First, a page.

Censorship & Its Discontents: Hollywood’s Amazing Pre-Code Era
Imagine it’s 1930 and you’re a movie producer ready to unveil your latest film to theaters across the country.
Maybe there are a few instances of light profanity or debatable obscenity. Maybe you are intrigued by the life of gangsters and want to let one of them succeed for once. Or maybe you have a movie that features a woman exploring her sexual freedom over the course of the story. None of this should matter in the exciting golden age of the moving image, right? Well before you know it, religious leaders and government figures are banging down your door wanting to censor every “inappropriate” aspect of your film.
After a few years of this annoying and expensive interference, Hollywood itself decided to institute its own censorship, the Production Code, which was passed in 1930 but only effectively went into force in 1934.
It’s strange now to think of movies without some sort of rating. But with the invention of cinema at the turn of the century, no director or production studio exec was terribly worried about “appropriateness” or “inappropriateness.” The success of this new form of entertainment with the masses excited studios, directors, and writers but struck fear into both the government and religious groups across the nation. With a goal of maintaining the “traditional, moral values” of the country, they set out to establish a Code that would dictate specifically what was deemed “appropriate” for the silver screen.
Thus the Pre-Code films, as we affectionately know them today, were born: a strange and delightful group of movies that were released before the code’s enforcement. These films were progressive, representative, and had a freedom of expression that wouldn’t be seen widely until the New Hollywood Renaissance in the late sixties and early seventies.
A Pre-Code film like BABY FACE (screening August 2 at AFS Cinema) reminds us of the need for representation of real women in media today. Despite being made in 1933, Barbara Stanwyck’s portrayal of Lily as a woman using her sexuality to break through the glass ceiling is quite a modern story.
Will Hays, a former Postmaster General, was the chosen leader to clean up Hollywood’s “Sin City” image, and began working on the would-be Code in 1922. However, with input from multiple groups and government officials, the actual code wouldn’t take effect until Hay’s lieutenant Joseph Breen seized the reins of enforcement in 1934. While Hays was running around with government and religious figures trying to figure out exactly what was deemed “destructive” on screen, the studios thrived and scoffed at the idea of self-censoring, commenting that “the Hays moral code is not even a joke anymore; it’s just a memory.”
Before the Code, many films were made featuring strong female protagonists who had control of their sexuality and their lifestyles, gay and lesbian characters (who would be eradicated from films altogether once the Code was set in stone), and anti-heroes in crime and gangster films that allowed the audience to decide for themselves who was actually good or evil. These ideas would soon be forbidden from movies for decades to come.
A list of Thou-Shalt-Nots was created as a general guideline for what was allowed and what would be censored in the age of the Motion Picture Production code. Here are some wonderful Pre-Code films that show just what could be seen before the code was finally instituted.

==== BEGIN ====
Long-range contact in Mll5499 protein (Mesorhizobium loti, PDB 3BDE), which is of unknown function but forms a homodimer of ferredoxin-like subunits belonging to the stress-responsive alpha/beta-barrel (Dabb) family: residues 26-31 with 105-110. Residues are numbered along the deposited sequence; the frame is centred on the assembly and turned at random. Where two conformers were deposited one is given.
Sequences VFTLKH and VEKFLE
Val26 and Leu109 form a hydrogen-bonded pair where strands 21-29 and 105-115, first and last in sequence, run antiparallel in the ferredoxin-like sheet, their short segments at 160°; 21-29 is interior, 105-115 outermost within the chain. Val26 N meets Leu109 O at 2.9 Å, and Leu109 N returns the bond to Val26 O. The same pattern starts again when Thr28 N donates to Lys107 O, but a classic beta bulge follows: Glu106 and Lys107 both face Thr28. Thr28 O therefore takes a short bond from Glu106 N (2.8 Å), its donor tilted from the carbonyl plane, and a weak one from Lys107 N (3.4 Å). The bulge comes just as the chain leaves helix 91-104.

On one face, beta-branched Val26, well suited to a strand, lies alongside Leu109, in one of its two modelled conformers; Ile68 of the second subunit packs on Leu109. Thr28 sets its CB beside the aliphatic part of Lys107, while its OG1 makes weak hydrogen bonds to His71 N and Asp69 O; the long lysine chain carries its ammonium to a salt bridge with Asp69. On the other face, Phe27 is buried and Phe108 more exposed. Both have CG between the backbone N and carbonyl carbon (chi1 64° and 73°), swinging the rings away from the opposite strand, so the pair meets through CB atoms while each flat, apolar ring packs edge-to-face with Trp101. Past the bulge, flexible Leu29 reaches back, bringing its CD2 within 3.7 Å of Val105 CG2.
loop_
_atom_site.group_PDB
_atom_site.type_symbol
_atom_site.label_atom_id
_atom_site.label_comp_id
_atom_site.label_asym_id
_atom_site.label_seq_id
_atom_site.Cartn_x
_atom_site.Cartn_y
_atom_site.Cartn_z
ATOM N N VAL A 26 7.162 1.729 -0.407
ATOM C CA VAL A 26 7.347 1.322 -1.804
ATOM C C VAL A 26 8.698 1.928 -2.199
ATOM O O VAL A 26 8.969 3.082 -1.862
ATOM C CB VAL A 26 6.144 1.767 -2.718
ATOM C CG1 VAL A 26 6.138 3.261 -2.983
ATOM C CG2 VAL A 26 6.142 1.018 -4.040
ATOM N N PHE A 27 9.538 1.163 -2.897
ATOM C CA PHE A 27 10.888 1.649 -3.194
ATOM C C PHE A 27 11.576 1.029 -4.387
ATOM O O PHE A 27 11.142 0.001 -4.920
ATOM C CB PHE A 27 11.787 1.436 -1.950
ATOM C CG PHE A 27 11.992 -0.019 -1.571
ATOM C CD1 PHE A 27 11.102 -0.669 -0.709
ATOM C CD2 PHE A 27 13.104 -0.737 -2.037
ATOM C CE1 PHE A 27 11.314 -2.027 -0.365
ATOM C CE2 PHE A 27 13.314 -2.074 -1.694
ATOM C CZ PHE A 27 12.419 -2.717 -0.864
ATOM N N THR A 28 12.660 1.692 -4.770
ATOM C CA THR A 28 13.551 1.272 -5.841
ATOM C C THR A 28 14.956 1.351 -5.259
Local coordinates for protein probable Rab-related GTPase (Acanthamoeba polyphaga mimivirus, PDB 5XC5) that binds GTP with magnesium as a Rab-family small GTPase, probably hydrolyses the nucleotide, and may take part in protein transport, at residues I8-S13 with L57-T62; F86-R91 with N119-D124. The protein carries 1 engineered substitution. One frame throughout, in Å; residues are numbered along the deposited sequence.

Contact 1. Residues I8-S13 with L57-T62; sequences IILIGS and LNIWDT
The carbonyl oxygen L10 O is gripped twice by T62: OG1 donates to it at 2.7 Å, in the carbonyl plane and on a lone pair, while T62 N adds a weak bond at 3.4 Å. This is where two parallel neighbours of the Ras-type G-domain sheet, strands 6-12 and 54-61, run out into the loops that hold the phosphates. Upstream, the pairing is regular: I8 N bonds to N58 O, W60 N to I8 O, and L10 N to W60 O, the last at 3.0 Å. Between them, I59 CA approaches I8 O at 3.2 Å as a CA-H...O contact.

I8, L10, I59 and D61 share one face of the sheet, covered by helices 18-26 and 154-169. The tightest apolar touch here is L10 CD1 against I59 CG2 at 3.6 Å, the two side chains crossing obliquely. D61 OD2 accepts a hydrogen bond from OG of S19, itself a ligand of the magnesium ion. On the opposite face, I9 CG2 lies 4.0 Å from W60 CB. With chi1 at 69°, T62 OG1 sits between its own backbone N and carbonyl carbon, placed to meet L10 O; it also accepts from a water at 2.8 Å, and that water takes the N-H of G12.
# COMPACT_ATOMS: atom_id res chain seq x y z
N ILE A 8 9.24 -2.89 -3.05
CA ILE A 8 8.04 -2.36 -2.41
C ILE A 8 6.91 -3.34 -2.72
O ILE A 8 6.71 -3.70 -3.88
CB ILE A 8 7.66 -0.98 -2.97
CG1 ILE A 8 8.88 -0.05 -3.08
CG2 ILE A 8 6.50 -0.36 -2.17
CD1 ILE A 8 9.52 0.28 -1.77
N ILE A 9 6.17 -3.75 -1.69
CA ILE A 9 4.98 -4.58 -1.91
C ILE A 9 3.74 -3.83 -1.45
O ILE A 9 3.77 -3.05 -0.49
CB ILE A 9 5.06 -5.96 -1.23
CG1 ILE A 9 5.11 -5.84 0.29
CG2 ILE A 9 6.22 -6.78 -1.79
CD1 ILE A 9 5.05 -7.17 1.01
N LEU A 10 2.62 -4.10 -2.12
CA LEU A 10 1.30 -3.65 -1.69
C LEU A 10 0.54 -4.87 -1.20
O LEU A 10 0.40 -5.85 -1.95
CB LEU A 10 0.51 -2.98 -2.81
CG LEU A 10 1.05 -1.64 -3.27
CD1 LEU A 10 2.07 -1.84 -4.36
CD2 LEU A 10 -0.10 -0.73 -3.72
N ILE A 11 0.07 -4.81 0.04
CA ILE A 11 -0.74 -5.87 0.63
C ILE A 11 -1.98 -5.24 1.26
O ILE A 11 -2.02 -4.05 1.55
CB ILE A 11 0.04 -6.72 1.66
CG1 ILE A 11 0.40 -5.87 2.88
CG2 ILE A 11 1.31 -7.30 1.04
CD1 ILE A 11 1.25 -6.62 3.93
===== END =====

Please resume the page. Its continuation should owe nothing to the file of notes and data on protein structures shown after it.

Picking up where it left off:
Thou shalt not make the audience sympathize with crime, wrongdoing, evil or sin.
THE PUBLIC ENEMY, a gangster film starring James Cagney, was a strong proponent of the anti-hero. Cagney plays a young man rising in the criminal underworld and willing to kill to get what he wants. The films empathy for Cagney’s character was said to be an endorsement of evil forces by the Code. Despite not seeing the actual killing in this clip, characters like the one Cagney plays in THE PUBLIC ENEMY would be banned once the code was set into place.
Thou shalt not ruin the sanctity of marriage and the home shall be upheld.
BLONDE VENUS, starring Cary Grant and openly bisexual actress Marlene Dietrich, follows Dietrich’s character as she begins work at a cabaret and eventually becomes Grant’s mistress in order to support her child and ailing husband. Many Pre-Code films featured women-driven stories that focused on their agency and independence in the world, with or without a man by their side. The plot line of adultery in this movie would also be strongly forbidden once the code was put into place.
Thou shalt not dance in a way that suggests or represents sexual actions or indecent passions.
Pre-Code Musicals were known for using the rehearsal space as a way to show off women’s bodies without being overtly exploitative. Busby Berkeley specifically was known for his choreography that was both “lyrical and lewd” in the way he showed female bodies. This scene from FOOTLIGHT PARADE would be deemed too inappropriate once the code was in place for Berkeley’s classic suggestive choreography and the not-so-proper depiction of the Honeymoon Hotel.
Thou shalt not throw ridicule on any religious faith.
Hays and other Code supporters had no issue with horror films as long as they were silent. Once talkies came around and horror films were able to add atmospheric sounds and suspenseful music it was all over. Frankenstein was deemed too brutal with the visceral addition of suspenseful music and realistic sound effects like dirt hitting a coffin. The comparison of the mad scientist to God would be a point of conflict as well due to the code’s strong affliction to disrespecting religious institutions and leaders.
This August, AFS screens a variety of Pre-Code Treasures, guest curated by Dr. Caroline Frick. For tickets and more info click here.
- This piece contributed by Claire Hardwick